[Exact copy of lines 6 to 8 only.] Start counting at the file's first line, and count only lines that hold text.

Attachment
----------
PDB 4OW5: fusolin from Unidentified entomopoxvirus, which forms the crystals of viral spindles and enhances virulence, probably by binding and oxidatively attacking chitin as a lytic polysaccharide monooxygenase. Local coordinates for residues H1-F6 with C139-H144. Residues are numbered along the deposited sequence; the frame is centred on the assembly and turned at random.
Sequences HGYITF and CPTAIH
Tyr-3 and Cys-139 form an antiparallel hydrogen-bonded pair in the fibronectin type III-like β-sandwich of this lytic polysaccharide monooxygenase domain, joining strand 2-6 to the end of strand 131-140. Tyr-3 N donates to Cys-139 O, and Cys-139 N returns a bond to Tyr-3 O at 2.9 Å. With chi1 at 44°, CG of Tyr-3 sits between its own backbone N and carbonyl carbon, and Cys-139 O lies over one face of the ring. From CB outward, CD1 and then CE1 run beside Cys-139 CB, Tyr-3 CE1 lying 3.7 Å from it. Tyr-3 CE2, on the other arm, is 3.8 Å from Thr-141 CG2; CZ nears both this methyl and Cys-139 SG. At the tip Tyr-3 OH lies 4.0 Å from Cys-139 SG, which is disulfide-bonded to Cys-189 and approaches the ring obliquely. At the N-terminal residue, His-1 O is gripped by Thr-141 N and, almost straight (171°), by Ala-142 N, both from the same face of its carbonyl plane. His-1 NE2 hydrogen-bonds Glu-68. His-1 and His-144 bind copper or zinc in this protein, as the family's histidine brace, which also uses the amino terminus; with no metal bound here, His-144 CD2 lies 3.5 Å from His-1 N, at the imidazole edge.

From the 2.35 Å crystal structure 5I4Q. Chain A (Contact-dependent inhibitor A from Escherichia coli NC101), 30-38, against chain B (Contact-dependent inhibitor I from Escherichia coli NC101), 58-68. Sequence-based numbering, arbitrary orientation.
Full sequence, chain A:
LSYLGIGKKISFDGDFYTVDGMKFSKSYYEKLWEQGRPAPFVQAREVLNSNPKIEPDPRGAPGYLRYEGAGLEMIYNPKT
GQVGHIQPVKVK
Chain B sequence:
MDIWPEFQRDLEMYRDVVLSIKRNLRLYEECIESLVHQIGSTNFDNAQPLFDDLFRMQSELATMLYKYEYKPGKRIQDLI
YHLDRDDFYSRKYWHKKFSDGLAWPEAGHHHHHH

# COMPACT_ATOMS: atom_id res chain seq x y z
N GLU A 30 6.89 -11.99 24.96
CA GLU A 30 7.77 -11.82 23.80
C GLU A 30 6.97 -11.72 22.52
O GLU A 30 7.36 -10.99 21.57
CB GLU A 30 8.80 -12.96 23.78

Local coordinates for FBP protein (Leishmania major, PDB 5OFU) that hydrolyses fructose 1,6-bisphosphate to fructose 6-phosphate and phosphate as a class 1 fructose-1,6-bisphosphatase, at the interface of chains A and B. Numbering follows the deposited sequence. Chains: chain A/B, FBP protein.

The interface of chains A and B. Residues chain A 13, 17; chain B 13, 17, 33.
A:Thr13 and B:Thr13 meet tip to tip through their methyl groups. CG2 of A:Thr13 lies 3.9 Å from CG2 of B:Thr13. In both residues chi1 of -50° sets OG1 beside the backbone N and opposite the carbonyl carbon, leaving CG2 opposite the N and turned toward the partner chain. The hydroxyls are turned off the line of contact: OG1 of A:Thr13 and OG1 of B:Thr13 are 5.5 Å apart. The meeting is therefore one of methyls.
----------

LSYLGIGKKISFDGDFYTVDGMKFSKSYYEKLWEQGRPAPFVQAREVLNSNPKIEPDPRGAPGYLRYEGAGLEMIYNPKT
GQVGHIQPVKVK
Chain B sequence: